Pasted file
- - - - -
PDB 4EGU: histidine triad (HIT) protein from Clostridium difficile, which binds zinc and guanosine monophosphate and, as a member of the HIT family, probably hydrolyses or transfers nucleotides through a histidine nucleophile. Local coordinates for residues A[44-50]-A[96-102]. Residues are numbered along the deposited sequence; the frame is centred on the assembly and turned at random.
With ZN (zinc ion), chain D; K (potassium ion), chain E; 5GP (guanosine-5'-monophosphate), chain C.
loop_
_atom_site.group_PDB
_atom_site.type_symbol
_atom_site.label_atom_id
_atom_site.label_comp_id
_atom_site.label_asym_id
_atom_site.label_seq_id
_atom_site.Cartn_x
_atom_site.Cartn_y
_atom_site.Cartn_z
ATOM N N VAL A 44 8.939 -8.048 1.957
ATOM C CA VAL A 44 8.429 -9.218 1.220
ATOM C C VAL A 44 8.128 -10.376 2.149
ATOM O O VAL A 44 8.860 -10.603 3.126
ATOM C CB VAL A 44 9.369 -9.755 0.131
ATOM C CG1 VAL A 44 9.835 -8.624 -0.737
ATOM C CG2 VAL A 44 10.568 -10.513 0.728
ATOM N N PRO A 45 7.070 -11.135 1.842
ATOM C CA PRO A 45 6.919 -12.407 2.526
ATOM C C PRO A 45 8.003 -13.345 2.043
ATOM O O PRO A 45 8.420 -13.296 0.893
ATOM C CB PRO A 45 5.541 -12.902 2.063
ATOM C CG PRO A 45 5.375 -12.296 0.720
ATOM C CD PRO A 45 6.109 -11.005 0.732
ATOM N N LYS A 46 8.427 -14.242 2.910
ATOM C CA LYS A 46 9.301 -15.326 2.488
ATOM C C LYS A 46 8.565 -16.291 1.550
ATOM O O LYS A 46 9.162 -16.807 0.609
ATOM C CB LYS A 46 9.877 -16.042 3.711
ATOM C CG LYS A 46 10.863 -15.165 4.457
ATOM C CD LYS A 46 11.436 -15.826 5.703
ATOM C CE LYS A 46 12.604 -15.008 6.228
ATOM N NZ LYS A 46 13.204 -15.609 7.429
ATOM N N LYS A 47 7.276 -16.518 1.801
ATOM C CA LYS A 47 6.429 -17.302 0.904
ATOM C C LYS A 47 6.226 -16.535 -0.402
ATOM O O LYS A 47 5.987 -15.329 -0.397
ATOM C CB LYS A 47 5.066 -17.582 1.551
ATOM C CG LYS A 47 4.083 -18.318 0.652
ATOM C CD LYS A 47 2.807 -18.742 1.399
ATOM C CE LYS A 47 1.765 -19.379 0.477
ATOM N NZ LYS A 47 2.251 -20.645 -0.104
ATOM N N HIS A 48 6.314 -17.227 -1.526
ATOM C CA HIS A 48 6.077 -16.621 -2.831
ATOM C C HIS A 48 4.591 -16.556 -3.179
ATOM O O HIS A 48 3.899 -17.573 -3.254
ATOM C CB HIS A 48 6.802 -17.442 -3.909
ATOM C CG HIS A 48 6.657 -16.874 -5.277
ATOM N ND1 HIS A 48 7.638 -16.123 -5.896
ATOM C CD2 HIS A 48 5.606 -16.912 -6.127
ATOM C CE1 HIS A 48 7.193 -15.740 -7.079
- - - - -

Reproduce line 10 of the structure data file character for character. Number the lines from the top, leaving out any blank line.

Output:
_atom_site.Cartn_x